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My time management system

Previously, I have been writing about different tools and approaches I use to manage my time. Today’s post aims at bringing this information together, and showing you the system I use. Hopefully, you can find some elements in here to help you better manage your time.

 1. Tools for planning

As a PhD research project requires 4 years of time to plan, I have geared most of my efforts towards optimizing my planning tools. I split up my planning from the general overview, down to the daily task lists:

– The general overview
Now that I’m writing up my thesis, I need the right tools to plan for this.
I am keeping the general overview in a Google Calender document which I titled “Roadmap to thesis defense”, marking in which week I should be working on which chapter.

– To Do lists
I keep different lists: a list with research ideas, a list with deadlines, and monthly and weekly to dos. All these are saved in Word documents. Every Friday, I plan out the next week (and month, when the time is there). That precise moment also serves as a moment to reflect on my progress and to ask myself why or why not I met my goals for this week; a method inspired by the monthly progress monitor.

– Daily appointments
Rather old-fashioned, but I keep my day-to-day appointments in a paper-and-pen type of planner. (It’s bound in red leather with a pattern of roses on it, if that explains why I can’t switch to a digital version). I write down my most important task(s) for the day, and have all my appointments written down and planned. Also, I write down my To Do list for the evening at the very bottom of the day page.

2. Tools for tracking

In the first months of my research, I was surprised to discover how much time was slipping away and how little net worth can be left of the 40 hours I’m supposed to have allotted for research. Therefore, I started tracking, and I discovered that -in the days when I was working on my experiments- I would easily spend an hour to go help a hand in the lab, or to arrange things or move around objectives in my planning. Also, I started tracking how I spend my time on the computer, confirming that I was not spending my time optimally. The tools I use for this are ManicTime and RescueTime.
When I have a lot on my mind, I tend to click away the minutes on the internet – nowadays, I have Leechblock on my office computer to keep me from social networking sites during 8:30am and 5pm (I still use my phone for these though).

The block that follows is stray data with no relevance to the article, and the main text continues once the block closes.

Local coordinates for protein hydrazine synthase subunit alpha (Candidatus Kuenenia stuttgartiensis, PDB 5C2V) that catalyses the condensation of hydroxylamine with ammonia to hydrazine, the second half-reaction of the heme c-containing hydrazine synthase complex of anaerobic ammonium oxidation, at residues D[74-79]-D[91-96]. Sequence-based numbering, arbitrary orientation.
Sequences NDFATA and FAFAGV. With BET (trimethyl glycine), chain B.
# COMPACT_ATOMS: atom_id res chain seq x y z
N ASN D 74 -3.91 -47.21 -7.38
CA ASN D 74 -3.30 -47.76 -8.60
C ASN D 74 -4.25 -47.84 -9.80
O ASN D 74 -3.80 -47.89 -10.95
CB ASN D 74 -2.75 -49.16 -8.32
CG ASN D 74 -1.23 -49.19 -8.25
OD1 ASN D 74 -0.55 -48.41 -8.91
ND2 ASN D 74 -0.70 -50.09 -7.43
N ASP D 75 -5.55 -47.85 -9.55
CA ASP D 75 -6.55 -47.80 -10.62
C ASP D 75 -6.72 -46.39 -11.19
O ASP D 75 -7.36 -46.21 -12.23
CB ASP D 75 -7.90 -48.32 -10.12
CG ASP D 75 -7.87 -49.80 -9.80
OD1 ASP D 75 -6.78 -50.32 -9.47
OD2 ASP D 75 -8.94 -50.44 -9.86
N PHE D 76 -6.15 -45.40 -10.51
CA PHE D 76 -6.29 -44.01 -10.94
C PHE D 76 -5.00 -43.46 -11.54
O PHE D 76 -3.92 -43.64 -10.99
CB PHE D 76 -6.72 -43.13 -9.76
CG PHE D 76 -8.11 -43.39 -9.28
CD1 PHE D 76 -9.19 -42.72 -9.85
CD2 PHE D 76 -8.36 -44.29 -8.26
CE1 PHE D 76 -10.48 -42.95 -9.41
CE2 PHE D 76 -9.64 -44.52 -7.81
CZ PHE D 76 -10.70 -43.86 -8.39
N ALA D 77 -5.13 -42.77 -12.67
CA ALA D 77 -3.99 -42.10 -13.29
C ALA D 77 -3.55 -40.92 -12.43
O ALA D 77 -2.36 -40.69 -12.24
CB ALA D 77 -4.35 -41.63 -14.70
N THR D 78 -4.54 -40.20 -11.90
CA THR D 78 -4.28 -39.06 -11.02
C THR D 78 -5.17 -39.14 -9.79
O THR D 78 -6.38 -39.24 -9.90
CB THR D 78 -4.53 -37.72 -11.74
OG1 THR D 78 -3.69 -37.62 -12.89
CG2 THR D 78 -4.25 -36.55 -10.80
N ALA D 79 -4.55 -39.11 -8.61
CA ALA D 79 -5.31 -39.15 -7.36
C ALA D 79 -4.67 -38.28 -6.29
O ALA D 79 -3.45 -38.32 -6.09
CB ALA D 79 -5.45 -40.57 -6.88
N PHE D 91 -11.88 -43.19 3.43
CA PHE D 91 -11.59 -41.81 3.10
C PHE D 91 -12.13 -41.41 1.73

3. Tools for reminding

This part still needs some improvement. I keep an overview of paper deadlines in a simple Word file, and I write these down in my paper planner. If I need to remind myself of something small, I just place a reminder in my phone. Even though I don’t really need reminders (I typically remember things naturally), I do think that improving this part of my system would free some space in my head.

What does your time management system look like? Do you use a system at all, or do you prefer to work randomly?

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This Post Has 9 Comments
  1. i used Evernote for my 'to do list' It works for both computer and handphonewhat i like about Evernote, it can synchronize the 'to do list' between computer & mobile phone..make it easy for me to monitor my progresssometimes idea comes at weird place :pto be able to type it down on my mobile phone is awesome! 🙂

  2. I heard a lot of positive feedback on Evernote – I'm still getting used to having a smartphone though, so I should go and try it out. Thanks for the recommendation!

  3. Now I find a good way of using Google Tasks to manage my time. I also use a Astrid Task/To-do List to help me to view Google Taks via my mobile. It work perfectly fine for me.

  4. Thanks for the article. Imho, calendars and to-do-lists are tedious and unintuitive for most people to use. Over 2B people use email but a tiny fraction use calendars and to-do-lists. Lot of things we need to get done come through email and get buried under other email – e.g. a meeting request, spouse's reminder. Or they may pop in our heads at a random times. It is not convenient to pull out a calendar or to-do-list to put it on there. Just the # of clicks it takes to enter an appointment is arduous.It is much more natural to \”tell\” it to someone to get reminded about it – e.g. text it, send an email. Probably, why busy (and rich) people hire personal assistants.We have created a service: to do exactly that. It makes calendars, to-do-lists and time management as simple as sending an email or a text message to your free personal assistant. Please check it out and give us feedback.

  5. That might be the case if your tasks come in from others, but -I think- for the case of PhD students and researchers, most of our tasks are created from within ourselves. In that case, making to-dos helps to break down a large project into the small tasks that lead to its completion, and to plan the time for these tasks.

  6. Time management is certainly important while writing thesis or dissertation paper. With it, it will help thesis to be properly written. It can also save time on fixing mistake that you can avoid by properly writing it. Anyway, this would certainly help a lot of student who are writing papers.

  7. I put my projects divded to small tasks with deadlines in Trello. Than I simply integrate it with TimeCamp and it track time of tasks. This is very comfortable system as I combine \”to-do list with time tracker and I don't have to operate this too much, I can focus on my work.

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